# Lesson: Data and Diabetes

All of us hear about risk factors for disease and all of us undergo medical screening tests. This lesson uses data from the National Health and Nutrition Evaluation Survey (NHANES) to illustrate how a screening test can be constructed. *Link to lesson document*.

The lesson can be used for all audiences to introduce and work with proportions and cross-validation. All the computer commands are complete. The lesson provides several opportunities for students to make simple changes to the commands (e.g. changing a numerical threshold) to observe how the performance of the screening test will change.

The lesson introduces some vocabulary of medical screening tests and relates that vocabulary to specific proportions in the cross validation.

NOTE: THIS IS A DRAFT PROTOTYPE OF A LESSON POSTING, written to help us at StatPREP consider how best to structure these things. The contents of this post are correct, and you’re welcome to use the lesson, but things may change!

## Discussion questions

For health sciences students and others interested in medical screening, the lesson provides opportunities to go into more depth.

- What is the point of matching cases and controls? Can you see in the first few rows of the table which are the cases and which the corresponding controls? For one of the rows that doesn’t appear to have a matched case/control pair, scroll down through the list to find the row of the match.

Matched case/control studies are common when the people with the disease are sampled in some setting where the disease prevalence is high, for instance in a medical clinic. This makes it possible to do studies even with diseases, unlike diabetes, where the prevalence is very low.

- What is the prevalence of diabetes in the matched sampling data? Is this the same as in the
`Complete`

data set?

In the matched sampling data, the prevalence is 50%. That’s simply because half the rows are people with diabetes and the others are people without diabetes. In the `Complete`

data set, there are many fewer people with diabetes than not.

Unless we know that the `Complete`

data set is representative of the population (e.g. because it was created by random sampling), there’s no way to know whether the prevalence in `Complete`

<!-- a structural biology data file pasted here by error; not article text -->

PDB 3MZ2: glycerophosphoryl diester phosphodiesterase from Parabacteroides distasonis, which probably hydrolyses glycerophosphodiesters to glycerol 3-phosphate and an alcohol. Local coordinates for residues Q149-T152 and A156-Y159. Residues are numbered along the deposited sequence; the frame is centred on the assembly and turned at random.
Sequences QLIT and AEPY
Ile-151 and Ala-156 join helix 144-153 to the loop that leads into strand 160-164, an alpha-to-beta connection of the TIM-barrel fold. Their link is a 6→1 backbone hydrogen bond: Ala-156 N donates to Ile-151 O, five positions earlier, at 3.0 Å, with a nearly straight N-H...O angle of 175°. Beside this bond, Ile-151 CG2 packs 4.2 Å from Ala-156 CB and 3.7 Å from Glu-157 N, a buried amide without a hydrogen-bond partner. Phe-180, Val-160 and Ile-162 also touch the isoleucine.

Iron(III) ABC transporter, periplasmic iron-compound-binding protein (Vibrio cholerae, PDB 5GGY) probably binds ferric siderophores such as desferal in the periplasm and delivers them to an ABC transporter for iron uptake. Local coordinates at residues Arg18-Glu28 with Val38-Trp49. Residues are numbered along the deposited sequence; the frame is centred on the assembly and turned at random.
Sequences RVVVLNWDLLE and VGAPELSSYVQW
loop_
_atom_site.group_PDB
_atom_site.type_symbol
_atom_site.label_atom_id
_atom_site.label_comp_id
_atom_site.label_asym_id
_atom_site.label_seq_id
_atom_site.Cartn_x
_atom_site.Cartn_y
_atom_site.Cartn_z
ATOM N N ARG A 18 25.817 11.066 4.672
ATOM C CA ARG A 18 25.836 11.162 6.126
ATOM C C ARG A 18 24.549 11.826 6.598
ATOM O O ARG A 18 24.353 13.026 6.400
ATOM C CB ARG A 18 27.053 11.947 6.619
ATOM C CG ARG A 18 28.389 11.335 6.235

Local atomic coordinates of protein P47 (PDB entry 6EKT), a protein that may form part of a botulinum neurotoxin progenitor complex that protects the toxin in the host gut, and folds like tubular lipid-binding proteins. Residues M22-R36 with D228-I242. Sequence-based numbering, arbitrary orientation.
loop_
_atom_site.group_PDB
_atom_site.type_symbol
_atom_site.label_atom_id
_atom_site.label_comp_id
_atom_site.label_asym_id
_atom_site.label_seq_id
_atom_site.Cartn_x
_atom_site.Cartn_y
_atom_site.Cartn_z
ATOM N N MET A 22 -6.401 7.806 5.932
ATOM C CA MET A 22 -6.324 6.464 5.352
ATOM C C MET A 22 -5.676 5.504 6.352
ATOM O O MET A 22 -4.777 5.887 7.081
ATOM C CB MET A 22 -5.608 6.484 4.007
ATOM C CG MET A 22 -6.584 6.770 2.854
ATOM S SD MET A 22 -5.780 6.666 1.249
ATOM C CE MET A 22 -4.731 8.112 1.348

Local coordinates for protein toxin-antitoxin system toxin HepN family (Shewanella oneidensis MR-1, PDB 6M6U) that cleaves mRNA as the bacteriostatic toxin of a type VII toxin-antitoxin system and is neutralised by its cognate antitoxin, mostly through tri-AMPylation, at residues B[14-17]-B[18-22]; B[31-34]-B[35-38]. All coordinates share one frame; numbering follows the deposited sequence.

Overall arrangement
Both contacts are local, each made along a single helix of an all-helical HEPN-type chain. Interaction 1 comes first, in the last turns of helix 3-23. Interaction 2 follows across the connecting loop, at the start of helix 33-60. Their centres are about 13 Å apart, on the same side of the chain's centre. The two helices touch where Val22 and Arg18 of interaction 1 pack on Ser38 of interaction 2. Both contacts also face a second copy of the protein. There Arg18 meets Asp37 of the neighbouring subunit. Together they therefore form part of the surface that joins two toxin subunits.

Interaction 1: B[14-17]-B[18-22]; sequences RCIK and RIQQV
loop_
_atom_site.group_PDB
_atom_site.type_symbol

is itself representative of the population.

To do the prevalence calculation, you can use a statement like the following in any of the computation windows in the lesson.

```
Matched %>%
df_props( ~ diabetes)
```

- What is the “right” balance between false-positive and false-negative rates? Does it depend on the disease? How so?
- Building on the previous question, why isn’t best a simple matter of making the accuracy as high as possible?
- The data table
`Complete`

has many more cases in it. Compare the accuracy you get when evaluating a test on the`Matched`

data and on the`Complete`

data. When you use the same threshold throughout do you get the same accuracy on the two data sets? Are they even similar? What does the*prevalence*have to do with it? - Now do the same but with the sensitivity as the measure of the test’s performance. Are the sensitivities as estimated from
`Matched`

and from`Complete`

similar to one another? - Show, if you like, how to compute the accuracy, sensitivity, and specificity by hand from the table of counts.
- Discuss sensitivity and specificity of mammography. Lead up to an important question for helping patients understand the results of such tests: If the test result is positive, what is the probability that the patient has the disease?
- Are different screening tests appropriate for the different sexes or races or ages? What would you look for in the sensitivity and specificity or prevalence to see that this might be so?

## Engaging Statistical practice

In the traditional statistics curriculum, the cross tabulation might be used to illustrate the chi-squared test or the difference between two proportions.

Statistical techniques more aligned with contemporary practice focus on ratios and confidence intervals on those ratios rather than on differences in proportions: risk ratios, odds ratios, and confidence intervals on these ratios.

## Related lessons

[None yet]

## Prospective lessons

This section is mainly intended for the developers of lessons and points to topics that can be covered with the same data.

- Risk ratios
- Odds ratios
- Bayesian inversion, e.g. given a positive test, what’s the probability of that a patient has the disease.

## Please make comments

Please make comments below in the Leave a Reply box of things you liked about the lesson, things that went well or not well, what you tried, and things that could be different. Comments are visible to everyone who views this site. Your comments can help others implement the lessons and help the StatPREP team improve the lessons.